Thanks, Hose, and also Qrt.s... I think we shall never know the "truth" about these spoons. If the two of you, who I can see are very knowledgeable about Scandinavian silver, cannot tell me, I doubt that anyone else can, either. I have learned a lot from you, and I'm grateful for your posts!
I did look at the offers for the Baltic silver book and it appears quite interesting, and available in Europe. At some point, I may acquire it. Is there a book you can recommend for Scandinavian silver (other than the small ones which have nice pictures but not a lot of information)? I would also be interested in something that covers German (and to some extent Austro-Hungarian) silver as well. I know about Rosenberg, but both the price and availability make that one almost out of reach. Hose, what did you mean when you referred to the 'Theo homepage?' I have read about the captain's spoons but have never seen one. There was a discussion of them in this very interesting (largely English) site:http://www.bexfield.co.uk/thefinial/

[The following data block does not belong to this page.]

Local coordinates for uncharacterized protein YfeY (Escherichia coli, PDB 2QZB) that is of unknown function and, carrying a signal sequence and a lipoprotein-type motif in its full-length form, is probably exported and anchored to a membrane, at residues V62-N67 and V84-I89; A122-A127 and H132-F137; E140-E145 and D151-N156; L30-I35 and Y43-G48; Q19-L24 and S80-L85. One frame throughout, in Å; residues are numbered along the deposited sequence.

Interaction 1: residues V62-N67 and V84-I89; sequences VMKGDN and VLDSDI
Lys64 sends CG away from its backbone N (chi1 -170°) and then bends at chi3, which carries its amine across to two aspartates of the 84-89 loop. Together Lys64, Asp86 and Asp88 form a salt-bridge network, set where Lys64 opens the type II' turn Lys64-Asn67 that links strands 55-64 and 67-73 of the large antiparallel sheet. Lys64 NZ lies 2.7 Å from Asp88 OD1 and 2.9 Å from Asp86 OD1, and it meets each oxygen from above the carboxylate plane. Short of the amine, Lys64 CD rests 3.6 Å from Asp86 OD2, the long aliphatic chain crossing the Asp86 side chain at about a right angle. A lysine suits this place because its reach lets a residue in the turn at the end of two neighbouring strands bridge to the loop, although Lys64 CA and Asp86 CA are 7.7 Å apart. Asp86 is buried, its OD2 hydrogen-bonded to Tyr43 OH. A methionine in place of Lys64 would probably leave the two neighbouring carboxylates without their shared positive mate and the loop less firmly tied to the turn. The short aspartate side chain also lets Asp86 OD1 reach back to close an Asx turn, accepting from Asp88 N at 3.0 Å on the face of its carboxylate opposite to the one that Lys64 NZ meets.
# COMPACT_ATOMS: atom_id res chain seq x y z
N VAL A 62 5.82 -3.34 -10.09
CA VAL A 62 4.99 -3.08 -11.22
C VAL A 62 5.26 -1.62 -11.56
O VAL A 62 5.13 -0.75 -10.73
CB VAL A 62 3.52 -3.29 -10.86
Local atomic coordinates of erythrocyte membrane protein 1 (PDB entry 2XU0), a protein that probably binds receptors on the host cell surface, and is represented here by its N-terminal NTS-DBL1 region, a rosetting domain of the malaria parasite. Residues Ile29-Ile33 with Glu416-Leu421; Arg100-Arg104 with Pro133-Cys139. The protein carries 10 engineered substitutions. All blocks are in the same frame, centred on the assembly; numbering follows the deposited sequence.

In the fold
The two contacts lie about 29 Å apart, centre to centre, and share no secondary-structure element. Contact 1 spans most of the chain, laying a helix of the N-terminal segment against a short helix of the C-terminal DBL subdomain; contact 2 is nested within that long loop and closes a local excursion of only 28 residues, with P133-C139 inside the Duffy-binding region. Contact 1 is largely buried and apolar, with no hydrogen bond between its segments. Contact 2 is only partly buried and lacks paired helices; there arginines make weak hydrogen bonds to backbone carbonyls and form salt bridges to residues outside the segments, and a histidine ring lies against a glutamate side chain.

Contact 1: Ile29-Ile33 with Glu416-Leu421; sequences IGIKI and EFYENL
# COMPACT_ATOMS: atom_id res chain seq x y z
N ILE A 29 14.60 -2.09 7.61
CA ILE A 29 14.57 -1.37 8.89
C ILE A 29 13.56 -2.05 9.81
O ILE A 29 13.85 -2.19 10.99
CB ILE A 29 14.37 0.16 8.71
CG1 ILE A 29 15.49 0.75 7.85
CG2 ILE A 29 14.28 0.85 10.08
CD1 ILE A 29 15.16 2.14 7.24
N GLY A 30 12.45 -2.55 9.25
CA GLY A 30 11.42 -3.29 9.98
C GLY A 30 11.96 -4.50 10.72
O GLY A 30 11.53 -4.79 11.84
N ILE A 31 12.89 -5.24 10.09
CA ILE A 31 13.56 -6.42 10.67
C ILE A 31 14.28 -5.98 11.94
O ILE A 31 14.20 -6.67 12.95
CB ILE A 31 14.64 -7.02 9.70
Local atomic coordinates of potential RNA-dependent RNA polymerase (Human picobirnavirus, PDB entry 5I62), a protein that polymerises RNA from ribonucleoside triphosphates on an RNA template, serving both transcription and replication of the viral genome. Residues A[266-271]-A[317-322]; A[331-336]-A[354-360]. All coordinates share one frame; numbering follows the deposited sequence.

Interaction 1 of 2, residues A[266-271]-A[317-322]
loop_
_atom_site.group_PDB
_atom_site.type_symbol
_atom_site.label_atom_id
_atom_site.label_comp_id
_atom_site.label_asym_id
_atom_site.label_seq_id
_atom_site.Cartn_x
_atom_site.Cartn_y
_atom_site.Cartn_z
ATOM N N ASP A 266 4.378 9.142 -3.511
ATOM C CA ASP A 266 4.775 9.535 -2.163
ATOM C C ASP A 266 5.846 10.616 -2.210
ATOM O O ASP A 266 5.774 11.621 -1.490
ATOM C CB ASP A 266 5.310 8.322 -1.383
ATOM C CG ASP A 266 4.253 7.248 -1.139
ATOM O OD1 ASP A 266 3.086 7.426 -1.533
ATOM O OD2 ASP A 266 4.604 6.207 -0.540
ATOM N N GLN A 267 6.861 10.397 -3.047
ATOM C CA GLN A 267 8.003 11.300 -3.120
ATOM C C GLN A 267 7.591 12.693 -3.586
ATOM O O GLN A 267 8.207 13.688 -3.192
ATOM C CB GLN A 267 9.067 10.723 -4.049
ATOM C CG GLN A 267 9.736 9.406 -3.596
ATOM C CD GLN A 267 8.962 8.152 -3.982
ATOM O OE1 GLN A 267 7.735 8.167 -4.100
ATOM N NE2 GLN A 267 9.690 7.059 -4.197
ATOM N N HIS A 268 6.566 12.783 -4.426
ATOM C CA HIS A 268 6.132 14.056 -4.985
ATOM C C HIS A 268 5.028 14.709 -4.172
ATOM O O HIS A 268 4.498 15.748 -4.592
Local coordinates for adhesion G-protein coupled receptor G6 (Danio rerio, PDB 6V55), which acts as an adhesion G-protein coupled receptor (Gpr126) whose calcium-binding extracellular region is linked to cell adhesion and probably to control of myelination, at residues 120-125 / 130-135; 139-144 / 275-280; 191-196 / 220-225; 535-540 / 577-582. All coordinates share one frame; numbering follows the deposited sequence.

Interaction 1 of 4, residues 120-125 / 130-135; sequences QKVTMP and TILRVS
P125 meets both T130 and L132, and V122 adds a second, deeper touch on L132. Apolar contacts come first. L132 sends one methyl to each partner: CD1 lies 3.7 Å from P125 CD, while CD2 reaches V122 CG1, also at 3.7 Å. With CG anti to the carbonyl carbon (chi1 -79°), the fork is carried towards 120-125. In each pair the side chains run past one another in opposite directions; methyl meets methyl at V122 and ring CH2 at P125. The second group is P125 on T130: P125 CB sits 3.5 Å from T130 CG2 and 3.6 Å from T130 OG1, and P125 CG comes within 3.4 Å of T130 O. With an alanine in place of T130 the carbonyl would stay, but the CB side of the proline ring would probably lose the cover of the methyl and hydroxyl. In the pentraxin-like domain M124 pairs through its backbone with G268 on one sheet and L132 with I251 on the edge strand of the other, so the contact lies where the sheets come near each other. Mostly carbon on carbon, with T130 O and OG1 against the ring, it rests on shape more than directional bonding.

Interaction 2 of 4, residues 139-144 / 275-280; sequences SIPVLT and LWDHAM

The final thing that has occured to me about the spoons is the vague possibility that they are American made. I have heard -- but never knowingly seen -- that in the regions that were settled by Scandinavians (Minnesota, Wisconsin, Michigan, and some in other regions) that there were silversmiths who came as immigrants, and although they became farmers or tradesmen, they occasionally made silver for their fellow expatriates, using the familiar Scandinavian styles. The American marking system (before ca. 1870) had almost no controls and any kind of marking could be present or absent. But I have never seen such silver, so I don't know about this. These were not made in any of the usual American centers (New York, Boston, Philadelphia) where there would have been more conformity to the prevalent styles based on mostly English aesthetics, and these definitely do not fit. But I think I can't with certainty rule out a remote area.